YOU NEVER saw a more winsome thoroughbred than Barbaro, peering over his paddock fence, eyes aglitter, ears pricked, nostrils round as hay bales, eager and engaged. That's how the then 3-year-old colt appears 15 minutes into the documentary The First Saturday in May, and if Barbaro is irresistible so, in their own ways, are the six trainers upon whom the film focuses. Saturday follows the devoted horsemen, each from a different racing hotbed (Barbaro and the even-keeled Michael Matz race in Florida) in their against-the-odds attempts to qualify for (and win) the 2006 Kentucky Derby.
The trainers seem at once in control and in awe of the animals they have been entrusted with, and the movie's intimate in-the-barn moments (Dan Hendricks, the wheelchair-bound trainer of Brother Derek, feeds the horse carrots from his own mouth) reveal the peculiar pleasures of their lives. Hardscrabble New York trainer Frank Amonte Jr., who we see hauling a heap of dung-soiled straw from his barn and then battling to keep warm on a predawn visit to the barn of his Achilles of Troy, announces, "This is the greatest job in the world."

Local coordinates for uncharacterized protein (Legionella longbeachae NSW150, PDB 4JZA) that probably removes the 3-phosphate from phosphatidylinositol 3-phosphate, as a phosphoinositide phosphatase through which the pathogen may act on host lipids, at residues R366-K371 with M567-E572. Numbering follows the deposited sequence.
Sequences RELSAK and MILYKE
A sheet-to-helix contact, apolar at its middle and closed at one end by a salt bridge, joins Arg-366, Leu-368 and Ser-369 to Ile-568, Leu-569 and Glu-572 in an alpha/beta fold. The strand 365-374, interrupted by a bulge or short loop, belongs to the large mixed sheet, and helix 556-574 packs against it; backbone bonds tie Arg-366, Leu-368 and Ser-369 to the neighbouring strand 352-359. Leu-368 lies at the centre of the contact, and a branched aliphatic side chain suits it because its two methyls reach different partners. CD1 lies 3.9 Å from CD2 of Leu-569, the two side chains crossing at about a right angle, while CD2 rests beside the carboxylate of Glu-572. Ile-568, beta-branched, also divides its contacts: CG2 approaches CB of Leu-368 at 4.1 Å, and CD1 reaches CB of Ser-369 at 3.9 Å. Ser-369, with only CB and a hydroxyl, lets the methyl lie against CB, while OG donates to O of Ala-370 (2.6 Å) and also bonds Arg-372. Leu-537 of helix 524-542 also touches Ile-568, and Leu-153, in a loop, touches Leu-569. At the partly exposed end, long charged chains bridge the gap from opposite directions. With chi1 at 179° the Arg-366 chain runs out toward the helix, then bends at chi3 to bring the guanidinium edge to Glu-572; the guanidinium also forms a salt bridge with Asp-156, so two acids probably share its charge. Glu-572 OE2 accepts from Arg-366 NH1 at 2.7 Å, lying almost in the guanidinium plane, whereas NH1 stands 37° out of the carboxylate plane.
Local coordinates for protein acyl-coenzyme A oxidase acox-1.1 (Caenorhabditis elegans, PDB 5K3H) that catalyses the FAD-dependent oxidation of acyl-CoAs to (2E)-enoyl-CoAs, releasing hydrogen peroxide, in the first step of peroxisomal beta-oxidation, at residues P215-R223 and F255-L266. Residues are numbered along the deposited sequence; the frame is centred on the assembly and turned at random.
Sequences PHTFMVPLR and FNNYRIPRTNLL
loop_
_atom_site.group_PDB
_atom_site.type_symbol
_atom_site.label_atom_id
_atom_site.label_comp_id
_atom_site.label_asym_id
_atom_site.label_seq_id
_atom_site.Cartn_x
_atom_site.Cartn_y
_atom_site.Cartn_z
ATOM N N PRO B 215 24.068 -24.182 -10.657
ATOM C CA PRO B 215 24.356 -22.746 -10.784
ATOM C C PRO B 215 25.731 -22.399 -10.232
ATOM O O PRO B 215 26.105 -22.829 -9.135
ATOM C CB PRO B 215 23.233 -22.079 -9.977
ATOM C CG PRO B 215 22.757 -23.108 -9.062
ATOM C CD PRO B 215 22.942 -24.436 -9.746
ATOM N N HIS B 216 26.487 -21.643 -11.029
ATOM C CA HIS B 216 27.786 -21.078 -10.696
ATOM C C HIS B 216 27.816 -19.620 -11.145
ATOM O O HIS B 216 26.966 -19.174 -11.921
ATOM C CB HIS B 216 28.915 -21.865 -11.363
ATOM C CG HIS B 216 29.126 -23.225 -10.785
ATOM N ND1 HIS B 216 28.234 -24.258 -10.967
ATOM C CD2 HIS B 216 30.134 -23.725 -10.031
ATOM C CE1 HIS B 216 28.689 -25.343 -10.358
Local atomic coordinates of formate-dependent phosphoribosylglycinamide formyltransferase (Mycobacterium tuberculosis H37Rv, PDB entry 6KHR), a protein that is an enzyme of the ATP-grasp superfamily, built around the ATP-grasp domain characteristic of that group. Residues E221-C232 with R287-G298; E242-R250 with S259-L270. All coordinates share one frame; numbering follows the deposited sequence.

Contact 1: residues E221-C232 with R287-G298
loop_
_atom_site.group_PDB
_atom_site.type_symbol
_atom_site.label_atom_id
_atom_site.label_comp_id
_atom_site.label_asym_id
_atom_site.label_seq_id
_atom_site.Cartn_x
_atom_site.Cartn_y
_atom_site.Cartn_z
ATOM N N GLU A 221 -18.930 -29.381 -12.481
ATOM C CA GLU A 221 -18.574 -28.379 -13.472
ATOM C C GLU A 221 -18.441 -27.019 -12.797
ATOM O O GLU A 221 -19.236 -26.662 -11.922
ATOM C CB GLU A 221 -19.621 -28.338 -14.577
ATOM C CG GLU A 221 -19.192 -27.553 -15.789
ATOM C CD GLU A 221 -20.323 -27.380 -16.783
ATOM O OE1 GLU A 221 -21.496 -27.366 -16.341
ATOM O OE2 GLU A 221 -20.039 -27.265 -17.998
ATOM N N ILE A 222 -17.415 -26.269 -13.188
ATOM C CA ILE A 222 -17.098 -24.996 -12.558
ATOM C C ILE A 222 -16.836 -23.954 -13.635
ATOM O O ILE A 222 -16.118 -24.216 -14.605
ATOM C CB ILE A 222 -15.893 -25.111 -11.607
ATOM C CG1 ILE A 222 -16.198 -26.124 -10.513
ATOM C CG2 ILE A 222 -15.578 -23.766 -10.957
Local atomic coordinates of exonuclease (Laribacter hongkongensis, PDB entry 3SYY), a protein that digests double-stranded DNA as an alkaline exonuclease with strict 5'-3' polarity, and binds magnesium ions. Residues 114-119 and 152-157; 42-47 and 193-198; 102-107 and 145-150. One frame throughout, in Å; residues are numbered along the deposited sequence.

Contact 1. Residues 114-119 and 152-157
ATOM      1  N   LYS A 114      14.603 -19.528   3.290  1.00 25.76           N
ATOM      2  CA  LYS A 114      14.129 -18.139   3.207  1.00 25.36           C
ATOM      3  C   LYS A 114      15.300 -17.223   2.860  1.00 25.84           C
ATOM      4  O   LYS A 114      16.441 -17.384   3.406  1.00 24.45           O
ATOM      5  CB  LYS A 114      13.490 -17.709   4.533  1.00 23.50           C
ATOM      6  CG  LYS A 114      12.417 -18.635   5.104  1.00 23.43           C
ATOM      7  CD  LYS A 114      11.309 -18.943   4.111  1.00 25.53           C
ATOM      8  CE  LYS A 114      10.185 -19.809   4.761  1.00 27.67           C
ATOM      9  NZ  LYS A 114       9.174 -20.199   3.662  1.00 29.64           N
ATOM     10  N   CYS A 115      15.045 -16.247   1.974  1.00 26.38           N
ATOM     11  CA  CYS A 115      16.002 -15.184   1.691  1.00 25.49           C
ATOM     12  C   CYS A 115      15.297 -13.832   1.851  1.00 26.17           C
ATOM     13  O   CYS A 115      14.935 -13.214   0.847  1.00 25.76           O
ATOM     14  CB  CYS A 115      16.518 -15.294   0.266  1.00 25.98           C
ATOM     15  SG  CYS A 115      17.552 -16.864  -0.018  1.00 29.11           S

It is a testament to these grounded men that the viewer roots for all of them. Saturday, a 2007 film festival hit that opens this weekend, is without a villain—save reality. Each horse's chances are next to nil (40,000 thoroughbreds are born in the U.S. each year; 20 get to the Derby), and fate is cruel. One contender tears a tendon in a prep race, knocking him off the Derby trail. And Barbaro, you will remember, meets his awful end.
The film, directed with a taste for salient, often humorous detail by brothers John and Brad Hennegan maintains a subtle tension. Simple scenes are rich—in the mist of daybreak Matz's young son meets Barbaro for the first time, tentatively pressing his hand against the neck of the snuffling horse. The Derby shimmers constantly in the background yet its outcome, we see, is not make or break for the trainers. Their joy comes from the doing. In Saturday, spending time with a few majestic horses, and the people who have committed their lives to them, is reward enough.
The Pop Culture Grid
IMAGE SOURCE PINK/GETTY IMAGES (WHOOPEE CUSHION)